Japanese white-eye (Zosterops japonicus, メジロ) in a camellia tree at Hatonomori Park (鳩の森公園) in Moriyama

See more of my photos on Flickr: Greg Peterson in Japan.

Hatonomori Park in Moriyama City

I often ride a bicycle from my home in Ritto City down along Yasugawa to Moriyama, and then on city streets over to Hatonomori Park. Usually it’s a quiet place, except when people play ground golf, and often wild birds can been seen in the trees. Last August I posted a recording and some photos:

Hatonomori Park in Summer

As we can see on the map, the park is in a residential district of a small city. As of November 30, 2016, the city reported a population of 81,126 Japanese and 858 foreigners (自治会別・地区別人口). More information about Moriyama City is on the city website in Japanese (滋賀県守山市).

Taiko Practice

Listen to the recording on SoundCloud (5:48).

A taiko group often practices in Moriyama on Saturdays. Sometimes they sound like a professional group, but January 23, 2016, was a practice day for children. This recording is the end of one nonstop session that lasted about 15 minutes.

Taiko practice in Moriyama near Yasugawa along Shinkansen tracks

Taiko practice in Moriyama near Yasugawa along Shinkansen tracks

Taiko practice in Moriyama near Yasugawa along Shinkansen tracks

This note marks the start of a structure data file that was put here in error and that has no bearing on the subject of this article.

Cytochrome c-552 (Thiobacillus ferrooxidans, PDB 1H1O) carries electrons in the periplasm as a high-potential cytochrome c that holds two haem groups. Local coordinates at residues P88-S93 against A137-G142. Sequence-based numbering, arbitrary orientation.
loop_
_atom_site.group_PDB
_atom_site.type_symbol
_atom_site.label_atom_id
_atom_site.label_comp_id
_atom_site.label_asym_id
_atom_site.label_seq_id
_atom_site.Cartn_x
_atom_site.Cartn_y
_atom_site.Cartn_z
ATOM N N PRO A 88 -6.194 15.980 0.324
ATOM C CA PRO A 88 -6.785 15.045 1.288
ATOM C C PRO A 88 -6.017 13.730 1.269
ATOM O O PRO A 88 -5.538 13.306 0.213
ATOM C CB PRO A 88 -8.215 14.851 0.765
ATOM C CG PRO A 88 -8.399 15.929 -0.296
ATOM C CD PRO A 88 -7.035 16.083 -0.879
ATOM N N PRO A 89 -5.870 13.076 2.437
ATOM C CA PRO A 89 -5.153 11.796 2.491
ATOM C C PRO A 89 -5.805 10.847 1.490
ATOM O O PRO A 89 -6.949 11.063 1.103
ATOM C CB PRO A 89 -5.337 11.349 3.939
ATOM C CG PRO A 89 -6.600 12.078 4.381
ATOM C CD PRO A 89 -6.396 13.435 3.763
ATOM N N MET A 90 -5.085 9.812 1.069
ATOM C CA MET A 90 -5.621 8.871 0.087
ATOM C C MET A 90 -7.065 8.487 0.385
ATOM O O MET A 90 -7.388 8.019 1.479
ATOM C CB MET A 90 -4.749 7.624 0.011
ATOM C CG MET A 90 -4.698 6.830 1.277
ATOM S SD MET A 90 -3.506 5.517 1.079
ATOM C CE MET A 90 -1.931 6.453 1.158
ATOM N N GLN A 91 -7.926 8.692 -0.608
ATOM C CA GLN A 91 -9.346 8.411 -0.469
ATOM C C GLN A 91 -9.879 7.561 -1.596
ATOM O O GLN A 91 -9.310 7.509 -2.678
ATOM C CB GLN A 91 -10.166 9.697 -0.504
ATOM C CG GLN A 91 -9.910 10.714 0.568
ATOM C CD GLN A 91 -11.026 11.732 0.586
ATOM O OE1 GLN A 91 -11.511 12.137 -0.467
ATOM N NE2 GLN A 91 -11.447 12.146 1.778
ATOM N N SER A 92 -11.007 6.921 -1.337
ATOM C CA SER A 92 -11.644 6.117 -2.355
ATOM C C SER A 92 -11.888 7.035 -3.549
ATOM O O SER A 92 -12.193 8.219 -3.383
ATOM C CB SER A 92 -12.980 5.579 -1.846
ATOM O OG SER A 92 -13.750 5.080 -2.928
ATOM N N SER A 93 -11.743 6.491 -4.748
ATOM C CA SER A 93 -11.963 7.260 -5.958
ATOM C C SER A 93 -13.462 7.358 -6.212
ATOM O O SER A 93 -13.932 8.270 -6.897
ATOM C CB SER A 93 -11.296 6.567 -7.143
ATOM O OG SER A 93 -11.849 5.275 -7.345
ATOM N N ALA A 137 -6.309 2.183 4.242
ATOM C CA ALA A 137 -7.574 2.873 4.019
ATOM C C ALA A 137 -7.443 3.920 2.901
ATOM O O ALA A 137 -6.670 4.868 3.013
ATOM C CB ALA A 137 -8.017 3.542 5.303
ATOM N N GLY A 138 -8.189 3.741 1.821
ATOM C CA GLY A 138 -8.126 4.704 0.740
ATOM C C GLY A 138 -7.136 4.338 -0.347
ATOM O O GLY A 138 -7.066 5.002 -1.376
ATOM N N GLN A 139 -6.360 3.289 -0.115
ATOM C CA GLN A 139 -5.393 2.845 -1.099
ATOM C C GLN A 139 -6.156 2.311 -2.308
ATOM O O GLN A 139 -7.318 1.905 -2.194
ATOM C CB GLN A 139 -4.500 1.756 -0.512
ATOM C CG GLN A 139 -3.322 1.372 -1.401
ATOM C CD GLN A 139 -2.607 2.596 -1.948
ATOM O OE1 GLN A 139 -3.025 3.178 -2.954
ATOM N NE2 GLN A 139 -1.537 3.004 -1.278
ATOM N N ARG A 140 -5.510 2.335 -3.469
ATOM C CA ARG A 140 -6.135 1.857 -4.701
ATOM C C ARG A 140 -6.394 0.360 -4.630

Taiko practice in Moriyama near Yasugawa along Shinkansen tracks

They practice very close to the Shikansen high-speed train tracks. In the recording we can hear trains pass at about 1:50, 3:12, and 5:20.

Shinkansen going away from the camera across Yasugawa in Moriyama

Shinkansen going away from the camera across Yasugawa in Moriyama

We can also hear some kids shouting in the background. They were playing baseball and soccer nearby on the other side of the Shinkansen tracks.


(See map on Web).

This park extends upriver (southeast) to Yasugawa Sports Park in Ritto City. Even on a gloomy day it’s a nice place to take a walk.

Yasugawa riverbank and path in Moriyama. Trees are in Deba, Ritto City

Yasugawa riverbank and path in Moriyama. Trees are in Deba, Ritto City

Soybean Harvest


On November 24, 2014, I went cycling along Yasugawa in Moriyama. I took my camera and a new zoom lens I had just bought. I had hoped to find some wildlife along the river, but I saw onlya few Japanese black kites soaring high overhead.

Just below the bridge, Hattori-Ohashi, I saw farmers harvesting soybeans. I parked my bike against a little shed for monitoring water levels along the river, grabbed my camera, and shot video clips as I braced myself against the wall of the shed. The harvester is a Kubota ARH430 (in Japanese).

I appreciate farm equipment because I grew up on an apple orchard and began to operate machinery at an early age. I suppose now an 8-year-old tractor driver would be a violation of child labor laws or an insurance risk, but in the mid-1950s it was normal.